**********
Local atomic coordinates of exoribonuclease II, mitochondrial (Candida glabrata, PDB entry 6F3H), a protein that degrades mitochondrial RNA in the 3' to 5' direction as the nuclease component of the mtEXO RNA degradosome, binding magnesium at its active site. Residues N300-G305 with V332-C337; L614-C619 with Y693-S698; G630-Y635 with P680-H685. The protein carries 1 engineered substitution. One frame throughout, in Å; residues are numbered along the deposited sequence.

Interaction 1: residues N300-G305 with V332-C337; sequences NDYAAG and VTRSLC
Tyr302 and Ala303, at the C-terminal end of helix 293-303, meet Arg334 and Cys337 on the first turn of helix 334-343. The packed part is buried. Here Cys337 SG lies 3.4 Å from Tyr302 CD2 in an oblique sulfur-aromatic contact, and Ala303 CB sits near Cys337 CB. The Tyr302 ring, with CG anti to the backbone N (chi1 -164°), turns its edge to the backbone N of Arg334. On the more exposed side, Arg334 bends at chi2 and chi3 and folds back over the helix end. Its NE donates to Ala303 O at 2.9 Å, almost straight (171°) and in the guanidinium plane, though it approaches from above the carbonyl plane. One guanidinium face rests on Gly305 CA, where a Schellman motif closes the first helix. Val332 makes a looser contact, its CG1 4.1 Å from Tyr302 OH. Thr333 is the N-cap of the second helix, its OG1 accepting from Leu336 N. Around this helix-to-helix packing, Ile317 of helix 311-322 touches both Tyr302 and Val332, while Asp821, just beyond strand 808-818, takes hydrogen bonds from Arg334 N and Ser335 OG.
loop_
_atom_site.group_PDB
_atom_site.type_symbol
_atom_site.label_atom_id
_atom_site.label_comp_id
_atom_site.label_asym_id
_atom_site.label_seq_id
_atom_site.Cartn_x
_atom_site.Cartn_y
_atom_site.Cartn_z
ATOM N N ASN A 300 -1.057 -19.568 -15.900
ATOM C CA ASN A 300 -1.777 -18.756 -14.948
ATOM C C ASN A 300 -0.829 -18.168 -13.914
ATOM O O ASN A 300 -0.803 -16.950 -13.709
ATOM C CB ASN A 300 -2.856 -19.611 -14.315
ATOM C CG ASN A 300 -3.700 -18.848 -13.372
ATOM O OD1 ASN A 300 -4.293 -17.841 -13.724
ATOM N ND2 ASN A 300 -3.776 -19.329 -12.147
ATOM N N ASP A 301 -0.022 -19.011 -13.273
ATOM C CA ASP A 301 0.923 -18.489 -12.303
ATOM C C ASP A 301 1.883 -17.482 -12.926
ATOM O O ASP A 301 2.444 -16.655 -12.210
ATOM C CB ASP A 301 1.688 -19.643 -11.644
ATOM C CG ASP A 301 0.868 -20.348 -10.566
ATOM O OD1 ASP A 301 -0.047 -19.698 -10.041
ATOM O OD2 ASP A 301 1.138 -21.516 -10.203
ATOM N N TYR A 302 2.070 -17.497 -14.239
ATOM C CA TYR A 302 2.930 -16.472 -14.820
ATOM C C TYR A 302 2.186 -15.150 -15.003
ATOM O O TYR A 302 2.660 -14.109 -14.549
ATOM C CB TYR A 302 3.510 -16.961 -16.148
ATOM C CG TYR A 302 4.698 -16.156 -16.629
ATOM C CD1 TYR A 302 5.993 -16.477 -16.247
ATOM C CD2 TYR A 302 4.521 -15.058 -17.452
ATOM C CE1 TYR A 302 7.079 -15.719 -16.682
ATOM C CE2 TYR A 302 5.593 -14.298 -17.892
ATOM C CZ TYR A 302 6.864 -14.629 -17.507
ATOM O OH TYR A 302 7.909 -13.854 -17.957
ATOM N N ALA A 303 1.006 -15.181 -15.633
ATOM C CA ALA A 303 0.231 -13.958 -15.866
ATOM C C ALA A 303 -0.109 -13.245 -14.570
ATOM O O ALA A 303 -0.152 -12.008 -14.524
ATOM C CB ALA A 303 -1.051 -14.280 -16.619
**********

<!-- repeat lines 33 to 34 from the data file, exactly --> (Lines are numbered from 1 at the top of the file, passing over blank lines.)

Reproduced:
ATOM O O TYR A 302 2.660 -14.109 -14.549
ATOM C CB TYR A 302 3.510 -16.961 -16.148